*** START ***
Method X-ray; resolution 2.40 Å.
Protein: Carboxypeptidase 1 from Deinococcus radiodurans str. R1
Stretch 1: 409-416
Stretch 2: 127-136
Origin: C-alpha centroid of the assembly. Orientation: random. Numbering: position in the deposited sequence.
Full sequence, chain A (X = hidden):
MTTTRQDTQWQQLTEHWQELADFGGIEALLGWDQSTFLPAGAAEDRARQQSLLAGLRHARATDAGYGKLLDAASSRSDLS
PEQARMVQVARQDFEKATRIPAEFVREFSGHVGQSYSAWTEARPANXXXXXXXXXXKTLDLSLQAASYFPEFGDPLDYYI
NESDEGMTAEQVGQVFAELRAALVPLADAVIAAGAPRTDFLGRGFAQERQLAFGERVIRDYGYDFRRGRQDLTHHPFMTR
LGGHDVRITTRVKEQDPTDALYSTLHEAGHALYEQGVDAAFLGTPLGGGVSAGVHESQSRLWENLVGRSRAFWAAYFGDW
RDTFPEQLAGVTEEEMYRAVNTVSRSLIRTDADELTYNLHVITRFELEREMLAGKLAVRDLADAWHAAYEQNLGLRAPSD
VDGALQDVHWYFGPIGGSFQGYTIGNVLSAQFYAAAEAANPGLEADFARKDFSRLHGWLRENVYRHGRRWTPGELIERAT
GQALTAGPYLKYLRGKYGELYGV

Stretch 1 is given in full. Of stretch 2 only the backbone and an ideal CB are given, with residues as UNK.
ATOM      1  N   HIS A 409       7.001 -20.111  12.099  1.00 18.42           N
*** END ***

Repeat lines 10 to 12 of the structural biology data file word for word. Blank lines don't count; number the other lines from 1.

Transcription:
LGGHDVRITTRVKEQDPTDALYSTLHEAGHALYEQGVDAAFLGTPLGGGVSAGVHESQSRLWENLVGRSRAFWAAYFGDW
RDTFPEQLAGVTEEEMYRAVNTVSRSLIRTDADELTYNLHVITRFELEREMLAGKLAVRDLADAWHAAYEQNLGLRAPSD
VDGALQDVHWYFGPIGGSFQGYTIGNVLSAQFYAAAEAANPGLEADFARKDFSRLHGWLRENVYRHGRRWTPGELIERAT